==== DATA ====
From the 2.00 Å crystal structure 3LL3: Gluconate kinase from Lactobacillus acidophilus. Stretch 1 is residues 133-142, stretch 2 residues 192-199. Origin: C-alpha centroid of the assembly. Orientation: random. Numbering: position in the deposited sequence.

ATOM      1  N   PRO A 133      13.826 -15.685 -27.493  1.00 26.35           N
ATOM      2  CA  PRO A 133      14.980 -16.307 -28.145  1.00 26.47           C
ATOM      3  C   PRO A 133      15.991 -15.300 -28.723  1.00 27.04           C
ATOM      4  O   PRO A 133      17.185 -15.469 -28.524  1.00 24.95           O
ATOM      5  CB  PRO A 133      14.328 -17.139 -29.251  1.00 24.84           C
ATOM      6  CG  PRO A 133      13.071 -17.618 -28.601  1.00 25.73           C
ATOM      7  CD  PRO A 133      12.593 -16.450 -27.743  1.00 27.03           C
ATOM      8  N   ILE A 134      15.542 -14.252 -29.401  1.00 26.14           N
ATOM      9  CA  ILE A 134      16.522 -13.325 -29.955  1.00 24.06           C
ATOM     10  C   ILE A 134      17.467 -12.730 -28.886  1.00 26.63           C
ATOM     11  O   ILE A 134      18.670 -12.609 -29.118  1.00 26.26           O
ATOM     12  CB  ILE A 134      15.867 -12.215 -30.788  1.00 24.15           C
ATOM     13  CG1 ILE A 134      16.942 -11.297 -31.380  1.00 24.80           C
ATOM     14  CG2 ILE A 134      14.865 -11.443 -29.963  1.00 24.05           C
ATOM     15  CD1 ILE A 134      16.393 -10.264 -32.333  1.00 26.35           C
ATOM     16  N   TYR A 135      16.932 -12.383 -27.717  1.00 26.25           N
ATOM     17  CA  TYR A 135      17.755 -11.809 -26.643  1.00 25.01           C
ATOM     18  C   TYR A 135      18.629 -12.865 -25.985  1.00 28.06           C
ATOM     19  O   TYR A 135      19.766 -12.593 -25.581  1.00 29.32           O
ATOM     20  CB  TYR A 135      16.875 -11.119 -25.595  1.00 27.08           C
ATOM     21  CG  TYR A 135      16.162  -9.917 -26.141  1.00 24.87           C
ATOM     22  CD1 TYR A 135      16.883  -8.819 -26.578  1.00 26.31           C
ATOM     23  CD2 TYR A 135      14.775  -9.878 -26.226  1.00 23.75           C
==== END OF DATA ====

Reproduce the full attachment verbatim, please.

From the 2.00 Å crystal structure 3LL3: Gluconate kinase from Lactobacillus acidophilus. Stretch 1 is residues 133-142, stretch 2 residues 192-199. Origin: C-alpha centroid of the assembly. Orientation: random. Numbering: position in the deposited sequence.

ATOM      1  N   PRO A 133      13.826 -15.685 -27.493  1.00 26.35           N
ATOM      2  CA  PRO A 133      14.980 -16.307 -28.145  1.00 26.47           C
ATOM      3  C   PRO A 133      15.991 -15.300 -28.723  1.00 27.04           C
ATOM      4  O   PRO A 133      17.185 -15.469 -28.524  1.00 24.95           O
ATOM      5  CB  PRO A 133      14.328 -17.139 -29.251  1.00 24.84           C
ATOM      6  CG  PRO A 133      13.071 -17.618 -28.601  1.00 25.73           C
ATOM      7  CD  PRO A 133      12.593 -16.450 -27.743  1.00 27.03           C
ATOM      8  N   ILE A 134      15.542 -14.252 -29.401  1.00 26.14           N
ATOM      9  CA  ILE A 134      16.522 -13.325 -29.955  1.00 24.06           C
ATOM     10  C   ILE A 134      17.467 -12.730 -28.886  1.00 26.63           C
ATOM     11  O   ILE A 134      18.670 -12.609 -29.118  1.00 26.26           O
ATOM     12  CB  ILE A 134      15.867 -12.215 -30.788  1.00 24.15           C
ATOM     13  CG1 ILE A 134      16.942 -11.297 -31.380  1.00 24.80           C
ATOM     14  CG2 ILE A 134      14.865 -11.443 -29.963  1.00 24.05           C
ATOM     15  CD1 ILE A 134      16.393 -10.264 -32.333  1.00 26.35           C
ATOM     16  N   TYR A 135      16.932 -12.383 -27.717  1.00 26.25           N
ATOM     17  CA  TYR A 135      17.755 -11.809 -26.643  1.00 25.01           C
ATOM     18  C   TYR A 135      18.629 -12.865 -25.985  1.00 28.06           C
ATOM     19  O   TYR A 135      19.766 -12.593 -25.581  1.00 29.32           O
ATOM     20  CB  TYR A 135      16.875 -11.119 -25.595  1.00 27.08           C
ATOM     21  CG  TYR A 135      16.162  -9.917 -26.141  1.00 24.87           C
ATOM     22  CD1 TYR A 135      16.883  -8.819 -26.578  1.00 26.31           C
ATOM     23  CD2 TYR A 135      14.775  -9.878 -26.226  1.00 23.75           C